Tuesday, October 02, 2012
APIs (Application Programming Interfaces) are a technique for interacting with data (usually on the web) which liberates users from relying on particular applications or having to do complex programming to reuse the data in interesting ways.
Unfortunately few government agencies go the extra distance to release their data with an API, instead using specific data formats which require specific applications to access them.
This is a real shame, as APIs essentially makes data application free - great for accessibility and both easier and faster for any web user or website to reuse the data effectively.
It is often relatively easy for to create APIs from an agency's released data, as demonstrated by the Farmer Market API example from Code for America, which took less than an hour to convert from a spreadsheet into a map visualisation.
Agencies can certainly take the position that they don't want to do the extra work (however little it may be) to provide APIs for their public data and leave it up to third parties to do this - wherever and whenever they wish.
This is a choice, however, that comes with risks.
Where an agency simply 'dumps' data - in a PDF, CSV, Shapefile or other format online, whether via their site or via a central open data site - they are giving up control and introducing risk.
If a third party decides to create an API to make a dataset easier to access, reuse or mash-up, they could easily do so by downloading the dataset, doing various conversions and clean-ups and uploading it to an appropriate service to provide an API (per the Family Market API example).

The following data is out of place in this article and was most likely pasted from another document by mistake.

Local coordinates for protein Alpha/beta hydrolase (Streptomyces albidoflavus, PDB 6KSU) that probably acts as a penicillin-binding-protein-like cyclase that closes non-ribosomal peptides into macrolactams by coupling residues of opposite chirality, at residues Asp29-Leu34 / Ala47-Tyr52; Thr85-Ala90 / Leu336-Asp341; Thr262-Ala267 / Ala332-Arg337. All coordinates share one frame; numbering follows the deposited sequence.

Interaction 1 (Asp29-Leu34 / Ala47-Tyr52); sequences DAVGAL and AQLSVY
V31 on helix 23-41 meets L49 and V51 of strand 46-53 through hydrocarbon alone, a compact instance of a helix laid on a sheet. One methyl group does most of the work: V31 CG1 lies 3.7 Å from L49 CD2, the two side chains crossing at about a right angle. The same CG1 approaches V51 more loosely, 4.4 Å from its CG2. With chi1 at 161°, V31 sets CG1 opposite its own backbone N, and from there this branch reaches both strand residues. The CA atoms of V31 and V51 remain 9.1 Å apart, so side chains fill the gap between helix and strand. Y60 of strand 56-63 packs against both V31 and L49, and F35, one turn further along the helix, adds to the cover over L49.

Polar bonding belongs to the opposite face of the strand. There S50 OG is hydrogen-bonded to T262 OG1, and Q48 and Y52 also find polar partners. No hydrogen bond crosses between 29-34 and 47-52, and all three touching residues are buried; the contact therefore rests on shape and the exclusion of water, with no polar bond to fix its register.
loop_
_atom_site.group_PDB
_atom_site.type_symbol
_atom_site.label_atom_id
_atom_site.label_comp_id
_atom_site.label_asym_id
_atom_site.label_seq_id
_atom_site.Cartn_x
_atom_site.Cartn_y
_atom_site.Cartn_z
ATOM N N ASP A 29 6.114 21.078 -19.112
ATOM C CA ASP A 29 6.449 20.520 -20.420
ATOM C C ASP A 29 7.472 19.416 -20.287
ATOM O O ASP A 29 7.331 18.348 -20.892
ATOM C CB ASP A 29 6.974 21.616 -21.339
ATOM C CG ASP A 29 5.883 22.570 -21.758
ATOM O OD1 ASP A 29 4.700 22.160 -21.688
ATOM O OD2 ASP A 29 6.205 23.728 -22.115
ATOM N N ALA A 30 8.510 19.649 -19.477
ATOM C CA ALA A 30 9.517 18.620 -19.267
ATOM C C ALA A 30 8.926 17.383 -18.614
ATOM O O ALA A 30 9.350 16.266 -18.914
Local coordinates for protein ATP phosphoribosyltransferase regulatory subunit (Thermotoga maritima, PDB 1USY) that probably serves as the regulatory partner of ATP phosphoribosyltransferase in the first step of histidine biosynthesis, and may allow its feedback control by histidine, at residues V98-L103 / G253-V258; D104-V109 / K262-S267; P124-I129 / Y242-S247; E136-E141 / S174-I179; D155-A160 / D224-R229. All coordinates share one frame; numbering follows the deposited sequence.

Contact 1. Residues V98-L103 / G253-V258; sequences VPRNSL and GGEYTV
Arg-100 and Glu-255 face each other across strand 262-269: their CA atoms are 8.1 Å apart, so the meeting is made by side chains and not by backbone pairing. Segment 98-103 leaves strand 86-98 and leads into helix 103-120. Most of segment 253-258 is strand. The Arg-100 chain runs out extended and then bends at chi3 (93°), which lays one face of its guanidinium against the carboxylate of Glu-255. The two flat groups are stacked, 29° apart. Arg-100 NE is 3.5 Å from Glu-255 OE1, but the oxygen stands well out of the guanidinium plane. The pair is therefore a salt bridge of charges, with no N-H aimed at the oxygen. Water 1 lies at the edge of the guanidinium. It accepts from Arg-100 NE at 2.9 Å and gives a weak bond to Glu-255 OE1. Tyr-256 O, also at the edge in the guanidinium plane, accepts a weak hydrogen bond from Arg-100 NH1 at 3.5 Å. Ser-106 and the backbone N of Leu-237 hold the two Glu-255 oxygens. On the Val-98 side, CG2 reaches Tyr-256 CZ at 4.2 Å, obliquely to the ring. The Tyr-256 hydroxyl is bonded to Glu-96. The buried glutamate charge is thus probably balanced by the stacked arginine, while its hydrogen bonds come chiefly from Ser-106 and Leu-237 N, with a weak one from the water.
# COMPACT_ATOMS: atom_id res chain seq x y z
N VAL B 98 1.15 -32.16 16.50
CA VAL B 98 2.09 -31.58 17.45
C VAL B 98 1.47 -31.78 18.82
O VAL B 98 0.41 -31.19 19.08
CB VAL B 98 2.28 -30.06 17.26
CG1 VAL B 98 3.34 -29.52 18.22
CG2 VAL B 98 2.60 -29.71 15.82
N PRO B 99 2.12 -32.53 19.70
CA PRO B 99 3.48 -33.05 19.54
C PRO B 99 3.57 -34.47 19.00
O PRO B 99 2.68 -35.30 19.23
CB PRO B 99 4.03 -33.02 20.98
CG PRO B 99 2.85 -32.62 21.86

Through this process the agency loses control over the data. The API and the data it draws on is not held on the agency's servers, or a place they can easily update. It may contain introduced (even inadvertent) errors.
The agency cannot control the data's currency (through updates), which means that people using the third party API might be accessing (and relying on) old and out-dated data.
The agency even loses the ability to track how many people download or use the data, so they can't tell how popular it may be.
These risks can lead to all kinds of issues for agencies, from journalists publishing stories to people making financial decisions relying on out-dated government data.
Agencies might see a particular dataset as not popular due to low traffic to it from users of their site, and thereby decide to cease publication of it - when in reality it is one of the most popular data sets they hold, hence a third party designed an API for it which is where all the users go to access it.
As a result of these risks agencies need to consider carefully whether they should - or should not - provide APIs themselves for the data they release.
Open data doesn't have to mean an agency loses control of the datasets it releases, but to retain control they need to actively consider the API question.
Do they make it easy for people to access and reuse their data directly, retaining more control over accuracy and currency, or do they allow a third party with an unknown agenda or capability to maintain it to do so?
Agency management should consider this choice carefully when releasing data, rather than automatically jumping to just releasing that CSV, PDF or Shapefile, or some other file type.